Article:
Genesis: The Beginning of Desire

By Avivah Gottlieb Zornberg | Go to book overview

TOLEDOT


Sincerity and Authenticity

Jacob takes Esau's blessings

The dramatic and moral focus of this Parsha is the scene of deception, in which Jacob "takes"1 from his blind father, Isaac, the blessing intended for his brother, Esau. Both the Torah text and the midrashic tradition have sharp criticism to level against Jacob for this act. Subtly, the narrative voice indicates the ironies of nemesis within Jacob's personal destiny -- for instance, in the parallel deception that he has to suffer on his own wedding night. His father-in-law, Laban, replaces his beloved bride, Rachel, with her "hated" sister, Leah, and then ingenuously defends himself with sardonic references to the rights of the firstborn: "It is not the practice in our place to marry off the younger before the elder [lit., the firstborn]" ( Genesis 29:26). Outraged, Jacob confronts Leah in the morning. The midrash puts ironic words into her mouth: "He said to her, 'Deceiver, daughter of a deceiver! Did I not call you Rachel and you answered me?!' She replied, 'Is there a master without students? Did your father not call you Esau and you answered him?!'"2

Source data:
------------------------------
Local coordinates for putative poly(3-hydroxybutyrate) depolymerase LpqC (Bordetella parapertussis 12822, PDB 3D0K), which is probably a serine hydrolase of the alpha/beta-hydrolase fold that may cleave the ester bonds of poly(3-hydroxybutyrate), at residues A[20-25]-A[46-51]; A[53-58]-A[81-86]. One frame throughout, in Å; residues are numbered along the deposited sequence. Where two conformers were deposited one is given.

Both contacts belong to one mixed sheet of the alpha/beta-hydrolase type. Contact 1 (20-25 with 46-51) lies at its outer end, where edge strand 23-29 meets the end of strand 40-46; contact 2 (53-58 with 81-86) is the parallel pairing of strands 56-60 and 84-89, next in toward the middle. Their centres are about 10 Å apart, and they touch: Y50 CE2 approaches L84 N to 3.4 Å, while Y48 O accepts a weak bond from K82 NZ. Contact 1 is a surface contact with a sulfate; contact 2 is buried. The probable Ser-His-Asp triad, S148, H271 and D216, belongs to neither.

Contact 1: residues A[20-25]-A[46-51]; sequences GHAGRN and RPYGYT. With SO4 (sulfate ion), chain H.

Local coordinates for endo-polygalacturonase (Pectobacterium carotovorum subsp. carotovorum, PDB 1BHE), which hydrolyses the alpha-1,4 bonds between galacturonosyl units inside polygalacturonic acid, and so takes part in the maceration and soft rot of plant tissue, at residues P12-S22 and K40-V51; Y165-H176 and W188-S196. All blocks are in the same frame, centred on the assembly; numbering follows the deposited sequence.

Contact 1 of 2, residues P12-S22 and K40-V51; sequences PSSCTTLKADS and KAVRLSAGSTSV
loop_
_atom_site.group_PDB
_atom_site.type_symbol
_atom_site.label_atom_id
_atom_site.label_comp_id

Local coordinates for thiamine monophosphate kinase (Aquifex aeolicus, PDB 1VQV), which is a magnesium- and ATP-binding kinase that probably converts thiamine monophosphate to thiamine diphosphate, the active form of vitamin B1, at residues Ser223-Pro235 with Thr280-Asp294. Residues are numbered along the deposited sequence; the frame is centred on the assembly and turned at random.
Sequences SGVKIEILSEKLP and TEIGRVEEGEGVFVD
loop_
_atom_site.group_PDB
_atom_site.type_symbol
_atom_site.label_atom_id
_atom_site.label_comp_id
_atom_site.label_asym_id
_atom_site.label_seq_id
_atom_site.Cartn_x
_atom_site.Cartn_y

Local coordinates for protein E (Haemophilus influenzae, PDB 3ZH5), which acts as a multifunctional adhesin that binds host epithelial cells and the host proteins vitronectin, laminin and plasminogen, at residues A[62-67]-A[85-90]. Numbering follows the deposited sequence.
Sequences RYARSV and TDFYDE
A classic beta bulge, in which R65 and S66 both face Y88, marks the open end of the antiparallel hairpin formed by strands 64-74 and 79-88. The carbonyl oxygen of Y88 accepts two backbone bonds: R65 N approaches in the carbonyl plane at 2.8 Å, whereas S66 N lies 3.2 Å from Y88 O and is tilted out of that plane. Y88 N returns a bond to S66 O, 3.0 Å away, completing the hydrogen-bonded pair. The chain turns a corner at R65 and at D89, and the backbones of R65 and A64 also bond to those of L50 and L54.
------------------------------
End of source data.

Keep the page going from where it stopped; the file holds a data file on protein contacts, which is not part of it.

Similarly, on the larger scale of national history, the midrash registers the bitter cries of Esau realizing he is supplanted ("he burst into wild and bitter sobbing" [27:34]); these echo in the cries of the Jewish people on the verge of destruction in the time of Haman: "Mordecai went through the city, crying out loudly and bitterly" ( Esther 4:1): "Anyone who says that God overlooks misdoing will himself be overlooked. He is merely long-suffering, but ultimately collects His dues. Jacob made Esau break out into a cry just once, and where was he punished for it? In Shushan the capital, as it says, 'And he cried out loudly and bitterly.'"3

There is a precise and painful attention paid to Jacob's acts. Nothing is foregone or blurred. The cries of Esau cheated, deprived, resound through

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Genesis: The Beginning of Desire
Table of contents

Table of contents

  • Title Page iii
  • Contents vii
  • The Pivoting Point 3
  • Kindness and Ecstasy 37
  • Travails of Faith 72
  • Language and Silence 97
  • Vertigo -- the Residue of the Akedah 123
  • Sincerity and Authenticity 144
  • Dispersions 180
  • The Quest for Wholeness 216
  • Re-Membering the Dismembered 243
  • The Absence of the Imagination 284
  • The Pit and the Rope 314
  • The Beginning of Desire 352
  • Index of Sources 431
  • General Index 441
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